Lists such as Dazed’s “Fashion exhibitions you don’t want to miss in 2016” are a familiar feature of the end-of-year frenzy. Yet as fashion exhibitions gain popularity (they are the blockbusters bringing big money into museums), offers have widened. Brands in fact now stage their own exhibitions: this year London saw Louis Vuitton and Chanel battling for social media presence through hashtag-inducing displays. Yet for those interested in the history of fashion, there is also a lot to gain from “non-fashion” exhibitions.
The Vivian Maier exhibition at the Forma fondazione in Milan is one of them. The exhibition showcases over 120 photographs by Chicago photographer and former nanny, Vivian Maier (1926-2009), whose work and story were unearthed by John Maloof in 2007. Maier has since been heralded as “one of the best US street photographers of the 20th century”. Her work however had never been intended for publication: her photographs are personal snapshots of city life in the late 1950s, mostly of Chicago and New York. For the fashion historian, they constitute valuable documents of the ways in which dress was worn and experienced in the 1950s and beyond. Maier had a sharp eye for the dissonances of modern life apparent on the surface of things: the clothing of her subjects often bears the marks of these incongruities.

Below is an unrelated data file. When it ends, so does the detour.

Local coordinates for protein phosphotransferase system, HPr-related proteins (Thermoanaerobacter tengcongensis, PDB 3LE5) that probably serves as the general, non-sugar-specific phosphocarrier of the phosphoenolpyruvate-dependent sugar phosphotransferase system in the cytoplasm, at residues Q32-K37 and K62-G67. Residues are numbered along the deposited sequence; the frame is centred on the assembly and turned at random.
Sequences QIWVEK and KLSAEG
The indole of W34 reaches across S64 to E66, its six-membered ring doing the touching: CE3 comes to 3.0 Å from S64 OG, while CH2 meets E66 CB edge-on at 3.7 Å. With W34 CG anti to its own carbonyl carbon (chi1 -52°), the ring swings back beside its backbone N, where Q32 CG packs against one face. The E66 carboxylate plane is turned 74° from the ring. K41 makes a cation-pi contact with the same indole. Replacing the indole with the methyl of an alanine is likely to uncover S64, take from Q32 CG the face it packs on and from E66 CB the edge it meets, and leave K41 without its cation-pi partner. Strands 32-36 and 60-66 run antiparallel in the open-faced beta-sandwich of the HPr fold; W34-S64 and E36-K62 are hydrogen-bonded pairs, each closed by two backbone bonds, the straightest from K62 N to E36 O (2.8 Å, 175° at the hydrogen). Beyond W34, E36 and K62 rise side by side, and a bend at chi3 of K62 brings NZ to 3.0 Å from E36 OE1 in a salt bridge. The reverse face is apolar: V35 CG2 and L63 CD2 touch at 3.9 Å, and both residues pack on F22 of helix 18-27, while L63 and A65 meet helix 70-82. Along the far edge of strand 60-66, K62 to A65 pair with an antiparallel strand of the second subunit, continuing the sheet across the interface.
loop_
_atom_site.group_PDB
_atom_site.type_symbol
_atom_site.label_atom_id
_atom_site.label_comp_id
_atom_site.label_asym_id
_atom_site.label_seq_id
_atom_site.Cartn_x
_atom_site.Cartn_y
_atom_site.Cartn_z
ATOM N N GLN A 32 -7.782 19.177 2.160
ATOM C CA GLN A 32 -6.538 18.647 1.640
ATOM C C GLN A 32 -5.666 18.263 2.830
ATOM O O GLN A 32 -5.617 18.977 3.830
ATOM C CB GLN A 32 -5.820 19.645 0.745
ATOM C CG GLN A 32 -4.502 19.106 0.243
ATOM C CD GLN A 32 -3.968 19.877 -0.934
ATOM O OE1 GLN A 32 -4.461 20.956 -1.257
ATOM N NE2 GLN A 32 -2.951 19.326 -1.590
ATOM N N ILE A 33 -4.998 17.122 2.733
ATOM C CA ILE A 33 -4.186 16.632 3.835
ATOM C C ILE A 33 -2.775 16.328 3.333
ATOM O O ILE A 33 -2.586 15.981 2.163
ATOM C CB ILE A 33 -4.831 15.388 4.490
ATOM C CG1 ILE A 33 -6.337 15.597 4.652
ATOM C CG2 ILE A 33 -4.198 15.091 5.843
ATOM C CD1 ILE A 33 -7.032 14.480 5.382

Her photographs also powerfully articulate the issues that surround the role and representation of women in the postwar years. A photograph taken in the 1950s in a Chicago streetcar for instance highlights the tension between the pervasiveness of women as surface (we discern the fashionable silhouettes of three models on one of the newspapers), and the visibility or agency that is simultaneously denied to them (the image hints at the male-dominated workplace). Her numerous self-portraits however form an interesting counterpoint (also on view at Forma). In these images Maier asserts her presence and reclaims an existence for herself through her own self-fashioning.
This is all to say that there is more than the conventional fashion exhibition for the fashion “geek”, especially as seen through the lens of documentary photography. So to add to the list-mania of the coming weeks, here are some suggestions that go beyond the realm of the fashion exhibition: Germaine Krull exhibition at the Martin Gropius Bau in Berlin (ends January 31st), Qui a Peur des femmes photographes? 1839-1919 (ends January 24th) at the Musée de l’Orangerie in Paris, Rosângela Rennó’s exhibition at the photographer’s gallery in London (opens January 22nd), Lee Miller: A Woman’s War at the Imperial War Museum (ends April 24th), and the Jacques Henri Lartigue exhibition at Foam (opens January 22th).